Joseph’s Wings

 

Joseph’s Wings

“My mama already has her some wings,” the little boy said.

His name was Joseph and he would be the one child Mary Alice would always remember. Even though he only came to Vacation Bible School for a few nights that summer, long ago. She never saw him again and over the years she wondered what became of him. He was a kid who wandered over from the string of let go mill houses with overgrown yards on the dirt road which lay behind the church her husband had taken over as pastor the winter before.

That was the winter of her second failed pregnancy and the winter she accepted the possibility that she might never have children. It had been a hard winter.

And when winter turned to spring and everyone started asking about Vacation Bible School she pretended not to hear.

“Well the pastor’s wife has always been the one to head it up,” she heard from more that one of the curious church women who paid her visits. And when it looked like no one was going to step in and take up the Vacation Bible School cross that summer she still didn’t feel up to it. Her sadness was real and the thought of all those little children laughing and playing and learning Bible verses and making arts and crafts and singing songs only made it more real. Finally she announced Vacation Bible School would be in July.

“Bring a Friend,” was the theme that summer. It was something her husband suggested since the church was small with only a handful of children likely to attend. And it was a success. By the end of the last week of July the window cooled classrooms were filled with children excited by learning about Jesus, singing songs, and painting angel wings to take home to their mothers.

“You can have mine,” the little boy named Joseph said, eyes dark, as he smiled up at Mary Alice while continuing to dabble shiny silver paint on his plaster wings that were almost ready to be glittered.

“They are for you mother,” she remembered telling him.

That was when the little boy smiled even brighter through his sad eyes and told her his mother already had wings.

Mary Alice, doubtful, said, “Okay,” and seeing her doubt the little boy with his dark eyes twinkling , pinched his lips tight, nodded and with raised eyebrows said, “Really she does.”

There was something different about this little boy in his threadbare tennis shoes, and clothes that had been worn out by some other child long before they ever belonged to him. And when he asked for a second hot dog and another cup of grape drink Mary Alice gave in. Even though the rule was one hot dog and one grape drink, for everyone.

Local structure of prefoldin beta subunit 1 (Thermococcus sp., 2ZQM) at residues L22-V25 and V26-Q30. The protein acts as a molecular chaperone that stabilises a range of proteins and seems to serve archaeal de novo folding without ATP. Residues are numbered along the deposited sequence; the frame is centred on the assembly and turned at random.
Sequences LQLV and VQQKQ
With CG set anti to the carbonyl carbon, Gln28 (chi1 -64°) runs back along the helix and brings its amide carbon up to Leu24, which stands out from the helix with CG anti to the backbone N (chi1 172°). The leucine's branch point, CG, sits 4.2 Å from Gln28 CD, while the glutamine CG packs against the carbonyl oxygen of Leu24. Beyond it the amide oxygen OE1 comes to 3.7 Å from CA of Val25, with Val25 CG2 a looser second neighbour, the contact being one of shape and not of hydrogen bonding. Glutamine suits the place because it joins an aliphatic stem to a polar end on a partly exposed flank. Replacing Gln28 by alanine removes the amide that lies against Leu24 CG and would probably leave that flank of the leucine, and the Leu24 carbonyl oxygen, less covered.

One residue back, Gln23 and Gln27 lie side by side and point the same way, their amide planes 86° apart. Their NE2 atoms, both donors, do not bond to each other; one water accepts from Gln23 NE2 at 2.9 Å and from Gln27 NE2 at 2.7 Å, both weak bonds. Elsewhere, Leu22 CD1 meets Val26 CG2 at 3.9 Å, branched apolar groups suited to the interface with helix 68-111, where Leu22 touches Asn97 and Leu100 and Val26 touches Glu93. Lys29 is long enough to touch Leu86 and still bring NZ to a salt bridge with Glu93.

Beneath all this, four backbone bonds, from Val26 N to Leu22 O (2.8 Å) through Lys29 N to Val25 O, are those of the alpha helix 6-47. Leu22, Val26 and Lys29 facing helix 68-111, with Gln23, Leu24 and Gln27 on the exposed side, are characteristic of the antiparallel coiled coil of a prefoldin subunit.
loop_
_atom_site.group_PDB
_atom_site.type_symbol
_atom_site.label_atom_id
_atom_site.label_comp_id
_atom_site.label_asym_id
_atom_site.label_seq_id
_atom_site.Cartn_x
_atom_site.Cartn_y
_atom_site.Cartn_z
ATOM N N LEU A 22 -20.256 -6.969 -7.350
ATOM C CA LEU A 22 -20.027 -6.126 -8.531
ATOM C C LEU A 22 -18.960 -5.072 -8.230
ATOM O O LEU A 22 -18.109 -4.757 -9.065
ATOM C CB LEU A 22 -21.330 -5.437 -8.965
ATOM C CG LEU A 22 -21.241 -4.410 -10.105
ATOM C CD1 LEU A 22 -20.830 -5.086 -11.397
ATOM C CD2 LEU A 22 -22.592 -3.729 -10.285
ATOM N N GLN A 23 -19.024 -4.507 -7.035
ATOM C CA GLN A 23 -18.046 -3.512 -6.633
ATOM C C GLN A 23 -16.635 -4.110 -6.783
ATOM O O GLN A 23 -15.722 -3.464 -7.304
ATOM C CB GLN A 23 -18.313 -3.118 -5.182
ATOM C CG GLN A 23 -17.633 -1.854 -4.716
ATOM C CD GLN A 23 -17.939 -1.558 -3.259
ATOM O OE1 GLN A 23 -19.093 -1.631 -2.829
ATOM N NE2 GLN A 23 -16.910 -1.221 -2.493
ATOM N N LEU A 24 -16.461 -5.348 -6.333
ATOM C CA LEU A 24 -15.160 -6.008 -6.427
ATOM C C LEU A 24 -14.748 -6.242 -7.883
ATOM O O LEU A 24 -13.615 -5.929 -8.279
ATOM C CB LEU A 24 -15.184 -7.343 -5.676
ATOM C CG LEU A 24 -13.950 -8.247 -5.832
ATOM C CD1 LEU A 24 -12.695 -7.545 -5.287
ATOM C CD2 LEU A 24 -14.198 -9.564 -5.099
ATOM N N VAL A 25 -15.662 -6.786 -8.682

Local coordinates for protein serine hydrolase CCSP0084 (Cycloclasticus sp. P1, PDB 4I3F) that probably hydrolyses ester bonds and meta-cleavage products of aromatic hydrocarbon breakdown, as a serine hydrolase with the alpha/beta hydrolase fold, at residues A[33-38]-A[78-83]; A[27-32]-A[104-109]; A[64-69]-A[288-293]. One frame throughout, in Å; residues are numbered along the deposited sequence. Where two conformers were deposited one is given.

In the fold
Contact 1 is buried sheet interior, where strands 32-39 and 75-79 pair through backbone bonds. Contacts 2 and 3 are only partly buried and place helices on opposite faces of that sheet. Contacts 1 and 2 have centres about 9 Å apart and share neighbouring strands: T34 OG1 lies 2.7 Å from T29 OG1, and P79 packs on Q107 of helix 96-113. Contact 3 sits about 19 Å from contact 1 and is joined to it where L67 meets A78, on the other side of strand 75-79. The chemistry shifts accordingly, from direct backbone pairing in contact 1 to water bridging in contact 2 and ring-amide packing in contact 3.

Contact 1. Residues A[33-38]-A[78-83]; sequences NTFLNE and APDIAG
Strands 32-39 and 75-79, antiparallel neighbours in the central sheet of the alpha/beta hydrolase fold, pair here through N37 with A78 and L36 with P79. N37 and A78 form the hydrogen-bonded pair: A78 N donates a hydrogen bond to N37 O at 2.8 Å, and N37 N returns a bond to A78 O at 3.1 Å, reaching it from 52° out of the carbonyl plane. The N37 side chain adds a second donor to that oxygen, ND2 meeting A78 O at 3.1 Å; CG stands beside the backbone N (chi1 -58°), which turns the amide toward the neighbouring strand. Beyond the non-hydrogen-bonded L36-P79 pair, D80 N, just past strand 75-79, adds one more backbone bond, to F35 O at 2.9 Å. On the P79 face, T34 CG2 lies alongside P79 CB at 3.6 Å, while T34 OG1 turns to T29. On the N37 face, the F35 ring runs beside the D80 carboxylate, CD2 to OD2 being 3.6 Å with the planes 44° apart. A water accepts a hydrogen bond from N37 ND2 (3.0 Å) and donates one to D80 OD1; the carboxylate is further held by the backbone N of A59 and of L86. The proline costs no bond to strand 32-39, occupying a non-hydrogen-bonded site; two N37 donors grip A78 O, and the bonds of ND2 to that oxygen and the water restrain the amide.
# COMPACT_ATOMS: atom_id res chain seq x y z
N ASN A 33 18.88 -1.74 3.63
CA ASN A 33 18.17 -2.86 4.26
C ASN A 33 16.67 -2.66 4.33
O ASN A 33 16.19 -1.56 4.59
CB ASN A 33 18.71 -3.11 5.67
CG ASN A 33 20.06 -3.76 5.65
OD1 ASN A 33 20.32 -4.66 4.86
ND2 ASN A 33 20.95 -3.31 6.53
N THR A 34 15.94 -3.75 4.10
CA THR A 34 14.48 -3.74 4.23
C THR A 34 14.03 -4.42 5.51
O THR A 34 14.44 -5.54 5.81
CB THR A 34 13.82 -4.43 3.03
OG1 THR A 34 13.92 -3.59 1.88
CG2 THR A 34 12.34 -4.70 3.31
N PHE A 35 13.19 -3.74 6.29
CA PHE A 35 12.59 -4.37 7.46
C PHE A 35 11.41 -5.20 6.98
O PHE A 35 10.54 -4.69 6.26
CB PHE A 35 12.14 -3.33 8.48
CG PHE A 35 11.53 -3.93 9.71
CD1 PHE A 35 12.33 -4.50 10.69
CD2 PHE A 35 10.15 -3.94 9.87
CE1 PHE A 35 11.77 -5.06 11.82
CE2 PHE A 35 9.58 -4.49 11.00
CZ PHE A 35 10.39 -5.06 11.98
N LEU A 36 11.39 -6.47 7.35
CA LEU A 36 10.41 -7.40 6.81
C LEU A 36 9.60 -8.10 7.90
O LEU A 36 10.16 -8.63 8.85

That was the third night, his last night coming to Vacation Bible School, the night he told her he was saving the new red tennis shoes with white laces she had given him the night before.

“For when school starts,” he explained. She had asked him where they were not expecting to see worn out shoes on his little feet when he made his way through the church doors that night.

She smiled, remembering, thinking, pushing back her sadness as she went about passing out paint brushes and praise to every child, most wearing speckles of paint and glitter.

“My mama says you can hang them over your baby’s crib when he gets here next summer,” Joseph told her holding up the wings onto which he was painting, “For those who wait upon the Lord,” his special verse.

She smiled not hearing what he had said until the next night when she didn’t see his smiling face in the crowd of children who flooded into the sanctuary. And again when it was time for the children to put the finishing touches on their wings.

“My mama says you can hang them over your baby’s crib when he gets here next summer,” she heard him say again later that evening as she walked through the neighborhood from which he had come. The sun was setting when she came to the house she knew must be his. It was dark, no light spilling through its broken windows.

A neighbor girl told her the man and boy who lived there in the old house had moved out that morning. “And the boy’s name was Joseph,” she added holding her hand up not too far from the ground.

As the girl watched Mary Alice make her way back down the overgrown driveway she smiled and waved. And it was then that Mary Alice holding Joseph’s wings even tighter, saw his little red sneakers with white laces on the feet of the skinny little girl knee deep in weeds.

Mary Alice still has those wings and they still hang over baby’s crib. Only now its her grand baby who sleeps under them and her memory of a little boy named Joseph who gave them to her because his mother already had wings of her own.

-edward reed 2018